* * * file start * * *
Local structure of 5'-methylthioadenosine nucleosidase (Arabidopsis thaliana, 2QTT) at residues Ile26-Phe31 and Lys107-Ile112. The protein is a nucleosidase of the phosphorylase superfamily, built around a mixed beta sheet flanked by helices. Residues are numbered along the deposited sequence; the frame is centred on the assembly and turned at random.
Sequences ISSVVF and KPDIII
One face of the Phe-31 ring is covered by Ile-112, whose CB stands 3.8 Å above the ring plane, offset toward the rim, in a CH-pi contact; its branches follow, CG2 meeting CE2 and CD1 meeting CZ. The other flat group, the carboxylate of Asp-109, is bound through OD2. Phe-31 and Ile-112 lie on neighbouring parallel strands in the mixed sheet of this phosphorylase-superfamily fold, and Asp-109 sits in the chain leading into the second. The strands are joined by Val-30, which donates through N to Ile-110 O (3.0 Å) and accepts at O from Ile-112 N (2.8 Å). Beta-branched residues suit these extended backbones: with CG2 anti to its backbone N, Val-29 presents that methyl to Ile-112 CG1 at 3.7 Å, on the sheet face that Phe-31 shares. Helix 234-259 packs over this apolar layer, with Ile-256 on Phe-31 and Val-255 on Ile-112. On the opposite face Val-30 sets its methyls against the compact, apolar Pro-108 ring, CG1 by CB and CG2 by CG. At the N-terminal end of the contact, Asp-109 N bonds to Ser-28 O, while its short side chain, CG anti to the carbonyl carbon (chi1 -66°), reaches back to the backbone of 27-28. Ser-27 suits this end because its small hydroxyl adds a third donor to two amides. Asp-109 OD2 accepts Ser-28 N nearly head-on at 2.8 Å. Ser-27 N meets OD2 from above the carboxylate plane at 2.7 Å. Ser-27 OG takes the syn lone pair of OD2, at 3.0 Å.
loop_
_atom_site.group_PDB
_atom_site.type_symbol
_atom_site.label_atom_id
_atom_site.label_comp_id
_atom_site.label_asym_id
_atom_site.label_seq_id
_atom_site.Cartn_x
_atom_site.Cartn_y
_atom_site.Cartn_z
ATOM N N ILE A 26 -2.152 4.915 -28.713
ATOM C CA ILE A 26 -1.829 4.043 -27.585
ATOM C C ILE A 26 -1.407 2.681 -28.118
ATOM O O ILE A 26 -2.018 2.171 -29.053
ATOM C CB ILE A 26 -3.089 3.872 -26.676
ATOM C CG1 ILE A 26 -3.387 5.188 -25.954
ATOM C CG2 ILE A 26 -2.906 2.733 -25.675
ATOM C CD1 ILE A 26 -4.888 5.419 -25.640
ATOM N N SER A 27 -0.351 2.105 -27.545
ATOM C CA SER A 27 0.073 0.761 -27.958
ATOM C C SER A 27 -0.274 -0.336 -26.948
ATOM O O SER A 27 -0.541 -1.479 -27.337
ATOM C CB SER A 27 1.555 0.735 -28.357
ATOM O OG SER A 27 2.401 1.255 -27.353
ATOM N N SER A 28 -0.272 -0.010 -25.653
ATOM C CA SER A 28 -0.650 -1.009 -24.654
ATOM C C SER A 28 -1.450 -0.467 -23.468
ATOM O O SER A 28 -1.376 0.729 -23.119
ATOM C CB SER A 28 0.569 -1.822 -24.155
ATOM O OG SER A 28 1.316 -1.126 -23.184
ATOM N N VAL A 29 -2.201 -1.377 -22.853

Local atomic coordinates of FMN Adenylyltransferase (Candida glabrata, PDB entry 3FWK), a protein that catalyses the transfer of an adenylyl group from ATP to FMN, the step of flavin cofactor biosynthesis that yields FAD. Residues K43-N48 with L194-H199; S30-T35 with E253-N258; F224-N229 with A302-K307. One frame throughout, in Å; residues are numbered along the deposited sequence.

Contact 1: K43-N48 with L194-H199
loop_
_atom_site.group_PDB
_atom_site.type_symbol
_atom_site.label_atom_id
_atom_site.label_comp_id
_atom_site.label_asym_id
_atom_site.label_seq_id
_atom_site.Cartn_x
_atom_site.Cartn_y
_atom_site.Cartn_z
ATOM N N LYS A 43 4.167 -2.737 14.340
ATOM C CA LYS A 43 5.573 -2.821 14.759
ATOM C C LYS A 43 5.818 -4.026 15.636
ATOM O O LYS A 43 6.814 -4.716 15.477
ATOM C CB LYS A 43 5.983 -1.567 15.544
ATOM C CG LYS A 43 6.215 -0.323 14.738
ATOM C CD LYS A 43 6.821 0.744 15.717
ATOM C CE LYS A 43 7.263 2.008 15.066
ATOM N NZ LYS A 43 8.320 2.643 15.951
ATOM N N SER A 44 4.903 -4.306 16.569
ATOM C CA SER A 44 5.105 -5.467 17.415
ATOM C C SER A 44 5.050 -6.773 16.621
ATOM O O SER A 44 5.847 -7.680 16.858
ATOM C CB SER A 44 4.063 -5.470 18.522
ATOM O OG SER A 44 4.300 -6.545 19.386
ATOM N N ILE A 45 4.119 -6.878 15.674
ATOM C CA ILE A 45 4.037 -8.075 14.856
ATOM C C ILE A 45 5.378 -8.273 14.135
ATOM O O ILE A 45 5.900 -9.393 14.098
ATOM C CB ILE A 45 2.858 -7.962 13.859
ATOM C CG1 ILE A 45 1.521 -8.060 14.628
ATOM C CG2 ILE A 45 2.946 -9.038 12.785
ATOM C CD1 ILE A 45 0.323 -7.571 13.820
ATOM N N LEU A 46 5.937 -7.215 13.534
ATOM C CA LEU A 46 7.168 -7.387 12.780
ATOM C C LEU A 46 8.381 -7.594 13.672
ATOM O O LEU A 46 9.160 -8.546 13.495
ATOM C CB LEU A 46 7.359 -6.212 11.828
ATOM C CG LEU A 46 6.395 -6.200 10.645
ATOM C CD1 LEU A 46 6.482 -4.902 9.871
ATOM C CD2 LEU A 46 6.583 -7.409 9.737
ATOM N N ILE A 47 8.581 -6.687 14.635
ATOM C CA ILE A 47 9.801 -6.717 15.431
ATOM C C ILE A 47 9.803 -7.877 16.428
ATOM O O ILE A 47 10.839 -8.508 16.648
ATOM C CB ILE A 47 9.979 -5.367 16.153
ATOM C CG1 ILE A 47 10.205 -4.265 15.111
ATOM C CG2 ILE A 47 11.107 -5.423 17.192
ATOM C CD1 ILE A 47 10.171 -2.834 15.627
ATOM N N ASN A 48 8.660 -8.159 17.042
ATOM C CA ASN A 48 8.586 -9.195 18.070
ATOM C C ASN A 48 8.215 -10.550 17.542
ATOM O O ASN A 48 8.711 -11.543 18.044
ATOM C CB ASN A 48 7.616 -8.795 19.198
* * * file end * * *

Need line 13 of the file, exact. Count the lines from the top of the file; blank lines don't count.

_atom_site.Cartn_z